There is no doubt that the Social Security Administration is inundated with problems. Recently, Charlie Andrus, the Chief Social Security Administration judge in Huntington, West Virginia, has stepped down from his post due to political issues within the disability program and a federal probe into the actions of one of the judges under his supervision.
David Daugherty, one of the judges whom Charlie Andrus was in charge of supervising, was put on indefinite administrative leave because the SSA felt that this judge was awarding benefits to too many Social Security Disability applicants. It appears that the SSA was not fond of the fact that Mr. Daugherty decided in favor of the disability applicant in nearly all of the cases he heard. To raise the eyebrows of the SSA even further, this judge not only heard his own cases, but also heard cases that were assigned to other judges as well as cases that had yet to be assigned in his hearing office.
Why would a high award ratio result in a federal probe and suspicion on the part of the SSA? What it comes down to is that disability benefits were awarded to applicants in almost all of the cases that Mr. Daugherty heard. However, this is not the sole reason for the probe. The fact that Mr. Daugherty heard cases that were not even assigned to him raised suspicions even more. When compared to the national average approval rate of 60 percent, Mr. Daugherty's nearly 100 percent approval rate does indeed seem out of the norm.
So why did Mr. Andrus step down when it was Mr. Daugherty who was placed on administrative leave? It appears that his ability to act responsibly as a Chief Judge had been put into question. Several individuals are alleging that Mr. Andrus failed to act on the suspicious activities of Mr. Daugherty because the judge helped the office meet its monthly goals, overlooking the fact that nearly every case the judge heard was being awarded to the disability applicants.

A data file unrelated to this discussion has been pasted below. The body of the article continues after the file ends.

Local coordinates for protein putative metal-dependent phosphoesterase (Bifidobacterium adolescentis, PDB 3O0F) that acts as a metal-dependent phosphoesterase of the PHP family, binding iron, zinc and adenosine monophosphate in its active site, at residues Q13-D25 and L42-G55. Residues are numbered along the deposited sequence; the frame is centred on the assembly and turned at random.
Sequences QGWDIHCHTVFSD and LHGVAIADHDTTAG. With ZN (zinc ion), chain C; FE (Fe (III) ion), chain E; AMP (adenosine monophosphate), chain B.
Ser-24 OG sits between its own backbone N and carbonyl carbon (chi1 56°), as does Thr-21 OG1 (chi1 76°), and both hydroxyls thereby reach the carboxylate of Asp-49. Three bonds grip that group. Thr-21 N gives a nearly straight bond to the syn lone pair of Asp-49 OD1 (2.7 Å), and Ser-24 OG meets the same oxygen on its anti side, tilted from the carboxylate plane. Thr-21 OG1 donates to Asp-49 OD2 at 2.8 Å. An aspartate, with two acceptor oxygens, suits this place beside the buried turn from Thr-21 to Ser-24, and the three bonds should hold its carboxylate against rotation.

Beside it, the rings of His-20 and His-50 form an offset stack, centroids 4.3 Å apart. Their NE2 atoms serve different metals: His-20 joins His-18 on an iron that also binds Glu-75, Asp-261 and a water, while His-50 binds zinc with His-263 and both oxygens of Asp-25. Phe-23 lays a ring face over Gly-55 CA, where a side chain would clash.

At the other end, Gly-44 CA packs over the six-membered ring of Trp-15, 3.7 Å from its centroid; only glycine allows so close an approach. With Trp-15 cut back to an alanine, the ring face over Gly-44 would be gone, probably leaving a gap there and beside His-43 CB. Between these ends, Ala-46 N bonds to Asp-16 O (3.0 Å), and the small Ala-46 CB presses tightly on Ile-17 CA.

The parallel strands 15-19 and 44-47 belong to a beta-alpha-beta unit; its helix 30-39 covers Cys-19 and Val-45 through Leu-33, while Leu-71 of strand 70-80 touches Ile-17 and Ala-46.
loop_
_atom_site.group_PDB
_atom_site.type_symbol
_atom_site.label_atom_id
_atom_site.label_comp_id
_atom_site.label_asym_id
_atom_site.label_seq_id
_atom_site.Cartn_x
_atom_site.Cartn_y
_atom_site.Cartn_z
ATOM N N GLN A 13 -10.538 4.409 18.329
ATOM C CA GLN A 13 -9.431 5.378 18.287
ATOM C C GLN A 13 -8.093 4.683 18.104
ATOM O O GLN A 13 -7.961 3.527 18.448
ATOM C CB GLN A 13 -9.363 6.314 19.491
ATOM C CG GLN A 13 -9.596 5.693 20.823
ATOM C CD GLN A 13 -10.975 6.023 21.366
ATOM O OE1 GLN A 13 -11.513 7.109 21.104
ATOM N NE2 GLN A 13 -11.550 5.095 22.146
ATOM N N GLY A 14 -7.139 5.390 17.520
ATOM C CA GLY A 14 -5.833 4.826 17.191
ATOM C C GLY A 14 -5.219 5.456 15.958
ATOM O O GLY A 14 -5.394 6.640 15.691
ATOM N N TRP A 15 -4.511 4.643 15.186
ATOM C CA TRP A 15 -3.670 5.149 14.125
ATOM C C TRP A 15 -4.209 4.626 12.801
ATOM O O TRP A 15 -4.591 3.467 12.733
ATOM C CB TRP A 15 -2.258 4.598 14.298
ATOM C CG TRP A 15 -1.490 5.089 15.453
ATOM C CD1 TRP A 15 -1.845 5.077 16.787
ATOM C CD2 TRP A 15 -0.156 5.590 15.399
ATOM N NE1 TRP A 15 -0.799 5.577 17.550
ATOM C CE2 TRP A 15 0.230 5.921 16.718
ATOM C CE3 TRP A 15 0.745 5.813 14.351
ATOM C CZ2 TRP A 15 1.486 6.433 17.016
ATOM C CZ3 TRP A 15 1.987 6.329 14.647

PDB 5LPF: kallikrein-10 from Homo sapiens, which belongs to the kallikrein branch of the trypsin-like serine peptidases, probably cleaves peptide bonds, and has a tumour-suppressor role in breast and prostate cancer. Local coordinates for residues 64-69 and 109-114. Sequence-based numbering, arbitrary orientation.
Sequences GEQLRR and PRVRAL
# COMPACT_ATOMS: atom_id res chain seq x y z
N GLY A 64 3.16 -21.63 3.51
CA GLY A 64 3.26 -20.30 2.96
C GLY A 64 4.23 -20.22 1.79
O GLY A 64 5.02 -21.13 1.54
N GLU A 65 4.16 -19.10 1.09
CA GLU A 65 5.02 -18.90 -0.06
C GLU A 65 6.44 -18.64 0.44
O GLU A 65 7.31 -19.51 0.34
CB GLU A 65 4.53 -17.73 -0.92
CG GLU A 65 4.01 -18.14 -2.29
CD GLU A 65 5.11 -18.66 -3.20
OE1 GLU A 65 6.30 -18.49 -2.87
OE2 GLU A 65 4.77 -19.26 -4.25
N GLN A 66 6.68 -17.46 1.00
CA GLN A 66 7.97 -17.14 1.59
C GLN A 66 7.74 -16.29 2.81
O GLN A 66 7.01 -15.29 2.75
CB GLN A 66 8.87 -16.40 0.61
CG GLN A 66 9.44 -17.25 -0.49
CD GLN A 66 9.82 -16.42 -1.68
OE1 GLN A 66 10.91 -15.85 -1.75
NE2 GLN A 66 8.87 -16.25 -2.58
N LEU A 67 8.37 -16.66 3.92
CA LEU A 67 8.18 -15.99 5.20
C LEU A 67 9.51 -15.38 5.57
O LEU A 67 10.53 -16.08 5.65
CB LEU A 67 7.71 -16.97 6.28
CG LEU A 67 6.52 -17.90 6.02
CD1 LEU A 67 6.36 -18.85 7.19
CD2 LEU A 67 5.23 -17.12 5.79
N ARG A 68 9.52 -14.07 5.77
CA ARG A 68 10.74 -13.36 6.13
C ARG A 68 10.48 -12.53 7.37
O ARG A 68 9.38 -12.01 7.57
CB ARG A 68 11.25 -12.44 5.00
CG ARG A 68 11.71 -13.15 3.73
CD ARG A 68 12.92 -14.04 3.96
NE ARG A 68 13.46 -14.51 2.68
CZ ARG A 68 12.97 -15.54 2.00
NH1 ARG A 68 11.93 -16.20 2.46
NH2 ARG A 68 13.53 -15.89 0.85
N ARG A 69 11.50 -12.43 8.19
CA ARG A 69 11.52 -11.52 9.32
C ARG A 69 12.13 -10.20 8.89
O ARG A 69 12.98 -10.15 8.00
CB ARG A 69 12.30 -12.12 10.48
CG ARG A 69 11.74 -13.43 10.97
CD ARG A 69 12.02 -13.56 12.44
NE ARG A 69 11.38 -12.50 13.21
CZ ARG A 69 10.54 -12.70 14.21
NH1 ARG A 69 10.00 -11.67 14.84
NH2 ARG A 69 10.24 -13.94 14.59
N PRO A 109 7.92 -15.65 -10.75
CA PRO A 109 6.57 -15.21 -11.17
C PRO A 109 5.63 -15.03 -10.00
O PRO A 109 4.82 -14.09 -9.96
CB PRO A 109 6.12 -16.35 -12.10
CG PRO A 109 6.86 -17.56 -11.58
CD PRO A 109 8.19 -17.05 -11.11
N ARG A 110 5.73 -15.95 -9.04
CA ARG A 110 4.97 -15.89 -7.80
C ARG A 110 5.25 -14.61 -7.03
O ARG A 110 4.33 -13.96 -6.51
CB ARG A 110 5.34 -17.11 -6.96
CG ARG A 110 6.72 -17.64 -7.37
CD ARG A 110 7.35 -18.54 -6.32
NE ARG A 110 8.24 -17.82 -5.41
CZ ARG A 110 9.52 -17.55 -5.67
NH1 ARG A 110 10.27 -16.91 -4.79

Mr. Andrus has replied that he does not make it a practice of asking other judges why they decide cases the way they do. He did say, however, that he was notified that Mr. Daugherty was taking cases that were assigned to other judges or cases that had yet to be assigned. On April 29, 2011, Judge Andrus issued a written directive stating that no case was to be reassigned without his express permission.
Unfortunately, Mr. Andrus did not seem happy about the way the investigation of Mr. Daugherty, and his office in general, was being handled. In light of the investigation into the matters, Mr. Andrus voluntarily stepped down from his position as Chief Judge. He will, however, remain working in his capacity as a judge for the SSA.
Mr. Andrus denies any knowledge of illegal activities on the part of Mr. Daugherty, although there is a federal investigation as to whether or not Mr. Daugherty may have been working with area disability attorneys for monetary compensation. While Mr. Andrus did not take part in any of the actions performed by Mr. Daugherty, the fact that Mr. Daugherty was under his supervision when these actions took place put his own credibility into question. As a result, Mr. Andrus felt it would be best to step down, while still providing services as a judge to the agency.